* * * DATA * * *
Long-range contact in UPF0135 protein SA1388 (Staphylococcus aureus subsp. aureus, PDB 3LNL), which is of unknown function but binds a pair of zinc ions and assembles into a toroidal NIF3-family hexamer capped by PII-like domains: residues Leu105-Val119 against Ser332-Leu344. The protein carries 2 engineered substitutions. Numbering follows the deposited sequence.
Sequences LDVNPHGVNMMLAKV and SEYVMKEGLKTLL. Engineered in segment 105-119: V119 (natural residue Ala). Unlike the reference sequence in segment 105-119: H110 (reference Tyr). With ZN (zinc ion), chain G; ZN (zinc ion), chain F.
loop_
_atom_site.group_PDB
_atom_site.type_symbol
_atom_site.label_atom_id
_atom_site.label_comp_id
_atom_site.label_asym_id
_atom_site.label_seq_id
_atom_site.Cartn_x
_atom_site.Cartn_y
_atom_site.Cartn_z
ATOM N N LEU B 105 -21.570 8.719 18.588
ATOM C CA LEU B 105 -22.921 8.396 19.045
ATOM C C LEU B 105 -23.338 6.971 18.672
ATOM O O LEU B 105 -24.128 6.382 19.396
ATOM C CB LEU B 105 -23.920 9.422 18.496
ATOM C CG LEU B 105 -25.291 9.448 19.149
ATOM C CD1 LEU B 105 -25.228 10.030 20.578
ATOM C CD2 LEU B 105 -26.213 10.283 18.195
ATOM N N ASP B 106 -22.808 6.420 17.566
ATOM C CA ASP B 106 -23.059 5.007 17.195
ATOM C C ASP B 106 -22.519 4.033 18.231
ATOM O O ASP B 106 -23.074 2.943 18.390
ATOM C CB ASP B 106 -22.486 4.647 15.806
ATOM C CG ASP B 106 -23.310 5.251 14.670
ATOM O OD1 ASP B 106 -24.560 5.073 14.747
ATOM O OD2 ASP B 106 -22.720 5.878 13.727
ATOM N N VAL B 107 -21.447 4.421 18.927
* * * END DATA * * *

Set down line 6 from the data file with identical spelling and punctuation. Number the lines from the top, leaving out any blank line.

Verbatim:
_atom_site.label_atom_id